At youth group, we received annual Valentine’s Day talks. One year in either late middle school or early high school, the boys and girls were separated so as to foster a more open and honest environment. It was then that we learned that boys and girls are simply “wired” differently — girls are enticed by emotional porn [ie. The Notebook] and boys cannot resist staring at girls’ bodies. My friend also used the word “wired” to describe how men just naturally want to stare at attractive women.
How much do women think about what men think about their clothing? It does seem utterly stupid to choose outfits based on men’s opinions, yet that’s what he was basically proposing. I think that to some extent, many women probably think about what a guy will think of their garments when they are dressing to impress, but I certainly do not comprehend what he described as a crippling inability to look beyond a hot woman’s cleavage.
Of course, my friend noted that such a thing should be done out of love for one’s brothers in Christ so that they are not stumbled and so they are able to adequately respect their sisters. I can understand that we as women should mercifully wield this “power” [his word, not mine] that we have over men, but that’s not enough.
This argument brings to mind the victim-blaming that is so rampant in many cases of sexual assault. Is a scantily-dressed woman ever asking to get groped or raped? No. It is under nobody’s power to take away the freedom that women have to choose what they wear in public. Am I asking for a man to stare at my chest when I wear a low-cut shirt [as I am wont to do since my bosom is not particularly ample]? No. What takes place in his mind is his problem.
I think the whole “men and women are wired differently” is a weak excuse to simply accept sexual objectification as “just the way things are.” We have all been socialized to view women as decorations — just because it’s true of the society we live in doesn’t make it any less of a lie. Once you are able to critically question why you think the way you do, you have the power to change your mindset and think at least a little more independently.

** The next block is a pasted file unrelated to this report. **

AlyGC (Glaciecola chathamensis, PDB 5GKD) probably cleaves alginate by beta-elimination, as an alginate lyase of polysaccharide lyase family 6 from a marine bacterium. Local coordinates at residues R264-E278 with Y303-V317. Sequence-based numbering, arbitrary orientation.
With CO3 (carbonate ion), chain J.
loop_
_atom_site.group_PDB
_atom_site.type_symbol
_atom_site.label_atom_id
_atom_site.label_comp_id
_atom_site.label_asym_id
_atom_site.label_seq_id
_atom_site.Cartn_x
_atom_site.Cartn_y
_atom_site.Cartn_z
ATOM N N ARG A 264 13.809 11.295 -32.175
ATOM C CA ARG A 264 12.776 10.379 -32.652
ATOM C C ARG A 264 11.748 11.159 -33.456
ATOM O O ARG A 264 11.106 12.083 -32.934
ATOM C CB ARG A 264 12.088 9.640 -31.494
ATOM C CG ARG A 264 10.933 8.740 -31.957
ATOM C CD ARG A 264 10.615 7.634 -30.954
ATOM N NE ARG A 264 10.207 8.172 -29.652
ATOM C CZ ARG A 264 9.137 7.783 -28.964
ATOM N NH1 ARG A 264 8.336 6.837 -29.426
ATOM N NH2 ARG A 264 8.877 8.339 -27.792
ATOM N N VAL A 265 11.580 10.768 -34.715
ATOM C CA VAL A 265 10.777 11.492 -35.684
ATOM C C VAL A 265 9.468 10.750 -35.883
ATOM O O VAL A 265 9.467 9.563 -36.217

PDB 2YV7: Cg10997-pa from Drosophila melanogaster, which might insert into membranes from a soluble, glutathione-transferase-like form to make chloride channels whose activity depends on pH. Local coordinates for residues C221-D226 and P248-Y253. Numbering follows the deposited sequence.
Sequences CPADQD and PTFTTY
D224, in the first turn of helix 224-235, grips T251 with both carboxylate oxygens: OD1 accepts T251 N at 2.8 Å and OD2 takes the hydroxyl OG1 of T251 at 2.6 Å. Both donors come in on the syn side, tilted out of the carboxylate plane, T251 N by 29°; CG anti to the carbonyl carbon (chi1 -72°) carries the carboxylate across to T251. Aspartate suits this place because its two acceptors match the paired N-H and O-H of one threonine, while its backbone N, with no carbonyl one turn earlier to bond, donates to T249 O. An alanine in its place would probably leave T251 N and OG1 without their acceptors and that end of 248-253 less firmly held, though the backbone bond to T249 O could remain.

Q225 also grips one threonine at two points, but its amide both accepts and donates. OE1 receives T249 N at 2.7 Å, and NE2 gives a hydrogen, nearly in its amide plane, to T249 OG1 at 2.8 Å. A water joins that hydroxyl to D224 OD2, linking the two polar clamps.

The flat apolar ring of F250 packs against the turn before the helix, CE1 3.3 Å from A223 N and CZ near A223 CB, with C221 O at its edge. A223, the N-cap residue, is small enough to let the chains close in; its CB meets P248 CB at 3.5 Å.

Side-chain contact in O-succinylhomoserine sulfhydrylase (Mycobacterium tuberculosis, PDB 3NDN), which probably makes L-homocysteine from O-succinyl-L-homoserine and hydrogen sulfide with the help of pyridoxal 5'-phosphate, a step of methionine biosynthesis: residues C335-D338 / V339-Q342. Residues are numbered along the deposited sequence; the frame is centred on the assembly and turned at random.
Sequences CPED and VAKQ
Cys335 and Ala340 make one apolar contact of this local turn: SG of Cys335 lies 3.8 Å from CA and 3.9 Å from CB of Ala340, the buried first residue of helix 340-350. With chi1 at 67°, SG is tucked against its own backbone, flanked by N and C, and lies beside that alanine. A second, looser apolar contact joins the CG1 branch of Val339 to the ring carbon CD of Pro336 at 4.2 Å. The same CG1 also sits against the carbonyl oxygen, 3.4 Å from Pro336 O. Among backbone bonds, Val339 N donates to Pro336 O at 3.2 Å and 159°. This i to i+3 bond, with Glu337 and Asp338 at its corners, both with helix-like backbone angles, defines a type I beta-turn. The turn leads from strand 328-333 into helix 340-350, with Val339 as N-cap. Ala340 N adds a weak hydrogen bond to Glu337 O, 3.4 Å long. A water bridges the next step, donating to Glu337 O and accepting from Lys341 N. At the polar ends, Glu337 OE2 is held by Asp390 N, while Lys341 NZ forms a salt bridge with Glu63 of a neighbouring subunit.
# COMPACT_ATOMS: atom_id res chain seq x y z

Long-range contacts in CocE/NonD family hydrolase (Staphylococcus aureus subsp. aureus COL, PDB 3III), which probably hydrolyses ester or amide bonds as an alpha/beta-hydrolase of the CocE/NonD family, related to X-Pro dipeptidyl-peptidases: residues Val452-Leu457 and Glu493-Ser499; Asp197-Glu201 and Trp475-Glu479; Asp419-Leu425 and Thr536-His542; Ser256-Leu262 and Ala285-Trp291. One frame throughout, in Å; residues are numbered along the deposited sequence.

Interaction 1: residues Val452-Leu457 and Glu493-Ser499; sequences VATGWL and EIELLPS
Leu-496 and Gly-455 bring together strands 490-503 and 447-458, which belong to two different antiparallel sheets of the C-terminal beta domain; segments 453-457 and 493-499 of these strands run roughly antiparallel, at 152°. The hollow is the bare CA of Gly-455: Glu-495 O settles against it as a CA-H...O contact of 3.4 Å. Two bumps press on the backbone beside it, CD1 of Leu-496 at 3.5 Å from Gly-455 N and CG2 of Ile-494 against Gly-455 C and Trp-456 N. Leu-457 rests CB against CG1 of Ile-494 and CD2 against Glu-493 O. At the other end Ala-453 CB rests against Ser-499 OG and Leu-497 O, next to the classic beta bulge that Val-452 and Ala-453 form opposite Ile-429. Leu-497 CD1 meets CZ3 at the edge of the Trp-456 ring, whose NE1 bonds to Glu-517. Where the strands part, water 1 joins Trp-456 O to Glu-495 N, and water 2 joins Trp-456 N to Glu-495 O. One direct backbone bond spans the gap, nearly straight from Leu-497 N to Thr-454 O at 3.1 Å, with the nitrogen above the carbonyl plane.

Men are also demeaned when people argue that they are helpless before the charms of a beautiful woman. Do they really have such feeble control over their brains/eyes/wieners? I believe in the possibility of freeing oneself from those bonds. So let’s make it happen.
September 30, 2009 § Leave a comment
We receive assignments in Magazine Editing that are basically pages of poorly written articles that need to be corrected, and we get points taken off for each mistake that we miss. Grammar mistakes are generally worth 2-3 points, and misspellings are worth 5. If we fail to rectify sexist language, however, that’s –10.
Sexist language is considered using a gendered pronoun to describe something that is not specific to one gender. For example,”A pilot must always wear his helmet” should be corrected to “his or her helmet” or “Pilots should always wear their helmets” or something like that. After getting burned on the first assignment, I made sure to check diligently on last week’s test for any signs of such language.
At Sunday’s servant team meeting, we read Luke 6:27-36 in preparation for this week’s Bible study. Verse 29 says:
If someone strikes you on one cheek, turn to him the other also. If someone takes your cloak, do not stop him from taking your tunic.
Sexist language, I immediately thought. The Bible is littered with it. Of course, I’m pretty much used to it. But I just wanted to point it out.